Water, Water, Everywhere

One of the most serious corneal infections and most expensive to treat is Acanthamoeba keratitis (Keay, 2006 Jan.). Exposure of soft lenses and lens cases to simple tap water has been shown to increase the risk of Acanthamoeba infection (Mutoh et al, 2010; Tanhehco and Colby, 2010; Qian et al, 2010). What about GP lens exposure to water? Does that increase risk of infection?

Whereas the water content of hydrogel lenses ranges from 38 percent to 70 percent and that of silicone hydrogel (SiHy) lenses from 24 percent to 48 percent, GP lens materials contain less than 1 percent water (; Microorganisms thrive in a warm, moist environment. The lack of water in GP lenses may help reduce survival of unwanted organisms such as Acanthamoeba.This notion is supported by studies that have found less adherence of Acanthamoeba to rigid lenses compared to soft lenses (Kilvington and Larkin, 1990).However, others have found at least one type of Acanthamoeba (A. castellanii), in its trophozoite form, to have greater adherence to GP lenses compared with soft lenses (Kelly et al, 1995). This effect can be somewhat mitigated by thorough lens rinsing. Cancrini et al (1998) found that rinsing in saline was much more effective at removing trophozoites from GP lens surfaces compared to soft lenses.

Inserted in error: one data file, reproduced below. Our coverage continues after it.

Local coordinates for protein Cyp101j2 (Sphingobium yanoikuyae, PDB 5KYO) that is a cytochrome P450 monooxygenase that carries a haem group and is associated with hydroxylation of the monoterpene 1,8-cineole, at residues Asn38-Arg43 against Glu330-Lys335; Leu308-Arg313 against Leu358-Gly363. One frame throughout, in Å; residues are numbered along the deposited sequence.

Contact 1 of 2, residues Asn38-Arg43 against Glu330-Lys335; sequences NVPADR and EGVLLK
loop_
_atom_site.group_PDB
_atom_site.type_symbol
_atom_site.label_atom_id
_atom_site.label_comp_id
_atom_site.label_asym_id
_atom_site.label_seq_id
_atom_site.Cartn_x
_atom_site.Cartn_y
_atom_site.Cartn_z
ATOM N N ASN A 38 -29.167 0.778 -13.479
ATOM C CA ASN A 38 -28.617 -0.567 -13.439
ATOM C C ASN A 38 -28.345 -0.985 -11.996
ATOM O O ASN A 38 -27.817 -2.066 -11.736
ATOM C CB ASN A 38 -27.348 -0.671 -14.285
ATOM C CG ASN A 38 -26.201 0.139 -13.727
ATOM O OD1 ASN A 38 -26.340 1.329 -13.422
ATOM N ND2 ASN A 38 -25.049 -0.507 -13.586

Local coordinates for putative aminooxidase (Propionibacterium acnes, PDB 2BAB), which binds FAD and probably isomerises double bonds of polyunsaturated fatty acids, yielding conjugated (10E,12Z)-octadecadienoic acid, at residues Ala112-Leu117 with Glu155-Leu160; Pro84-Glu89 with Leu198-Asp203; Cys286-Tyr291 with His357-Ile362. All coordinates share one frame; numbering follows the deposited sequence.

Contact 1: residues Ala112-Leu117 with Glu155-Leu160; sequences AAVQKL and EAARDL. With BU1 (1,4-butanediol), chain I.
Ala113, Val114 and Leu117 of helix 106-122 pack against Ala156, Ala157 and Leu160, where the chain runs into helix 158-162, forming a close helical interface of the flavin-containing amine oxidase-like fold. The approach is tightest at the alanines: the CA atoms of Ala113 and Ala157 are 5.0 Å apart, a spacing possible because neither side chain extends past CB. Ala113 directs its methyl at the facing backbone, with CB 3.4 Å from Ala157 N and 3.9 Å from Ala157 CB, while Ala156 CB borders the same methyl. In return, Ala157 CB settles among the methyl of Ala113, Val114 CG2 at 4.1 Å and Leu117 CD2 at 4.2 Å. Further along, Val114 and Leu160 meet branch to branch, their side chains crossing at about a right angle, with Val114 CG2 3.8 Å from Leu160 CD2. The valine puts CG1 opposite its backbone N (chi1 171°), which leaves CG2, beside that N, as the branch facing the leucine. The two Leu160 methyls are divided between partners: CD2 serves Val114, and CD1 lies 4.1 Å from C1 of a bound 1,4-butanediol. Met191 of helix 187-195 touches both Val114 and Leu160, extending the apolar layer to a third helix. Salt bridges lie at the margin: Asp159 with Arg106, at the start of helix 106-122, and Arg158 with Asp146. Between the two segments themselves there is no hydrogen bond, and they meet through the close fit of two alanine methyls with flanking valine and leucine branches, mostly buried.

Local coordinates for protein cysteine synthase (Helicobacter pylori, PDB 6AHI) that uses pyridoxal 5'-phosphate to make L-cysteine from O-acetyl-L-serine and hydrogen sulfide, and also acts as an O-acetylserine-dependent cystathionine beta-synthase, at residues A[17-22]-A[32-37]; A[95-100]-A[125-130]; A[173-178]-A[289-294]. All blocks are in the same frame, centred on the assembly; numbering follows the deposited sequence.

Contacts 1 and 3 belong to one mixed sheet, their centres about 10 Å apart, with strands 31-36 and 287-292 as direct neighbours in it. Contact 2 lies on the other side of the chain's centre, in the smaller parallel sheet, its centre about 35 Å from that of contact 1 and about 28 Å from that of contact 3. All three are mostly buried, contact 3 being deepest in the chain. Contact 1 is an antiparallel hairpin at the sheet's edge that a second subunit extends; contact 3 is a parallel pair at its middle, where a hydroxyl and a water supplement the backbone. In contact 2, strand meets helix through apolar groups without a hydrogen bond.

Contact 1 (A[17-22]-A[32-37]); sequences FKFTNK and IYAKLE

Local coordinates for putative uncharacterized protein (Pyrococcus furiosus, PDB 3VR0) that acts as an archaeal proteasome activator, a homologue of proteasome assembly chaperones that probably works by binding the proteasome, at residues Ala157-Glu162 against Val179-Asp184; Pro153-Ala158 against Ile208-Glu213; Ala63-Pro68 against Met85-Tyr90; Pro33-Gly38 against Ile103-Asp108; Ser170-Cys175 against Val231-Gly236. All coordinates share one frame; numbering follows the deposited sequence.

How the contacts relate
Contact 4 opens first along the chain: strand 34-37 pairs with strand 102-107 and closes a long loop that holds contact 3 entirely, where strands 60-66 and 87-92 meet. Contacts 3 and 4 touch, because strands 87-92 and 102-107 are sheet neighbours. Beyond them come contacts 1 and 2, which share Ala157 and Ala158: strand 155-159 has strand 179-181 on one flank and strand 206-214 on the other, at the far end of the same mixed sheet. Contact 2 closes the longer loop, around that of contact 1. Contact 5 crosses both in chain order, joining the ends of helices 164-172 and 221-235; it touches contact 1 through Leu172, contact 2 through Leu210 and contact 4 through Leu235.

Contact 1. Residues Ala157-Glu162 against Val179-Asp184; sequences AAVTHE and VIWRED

Regarding bacterial infection, it has been shown that swimming in both a chlorinated pool and in salt water while wearing hydrogel and SiHy contact lenses increases bacterial adhesion to the contact lens surface (Choo et al, 2005; Wu et al, 2011). This increases the risk of corneal infection (Keay et al, 2001). Hydrophobic and protein-laden surfaces bind more bacteria (Subbaraman et al, 2011), so a clean, hydrophilic surface will help reduce risk for any type of contact lens.

It is advisable for all contact lens wearers participating in water sports to wear goggles to reduce exposure to potential pathogens (Choo et al, 2005; Wu et al, 2011).It is also recommended that these wearers remove their lenses prior to sleep after having been exposed to water (Stapleton et al, 2007).

Corneal Inflammatory Events

While MK is a sight-threatening condition and certainly worthy of attention, corneal inflammatory events (CIEs) are more commonly encountered in clinical contact lens practice. CIEs include infiltrative keratitis, contact lens peripheral ulcers (CLPUs), and contact-lens-associated red eye (CLARE). One study showed that CIEs are thought to represent approximately 34 percent of all adverse events associated with soft contact lens wear (Wagner et al, 2011). Efron et al (2005) found GP lenses to have the lowest incidence of CIEs when compared to hydrogel and SiHy lenses.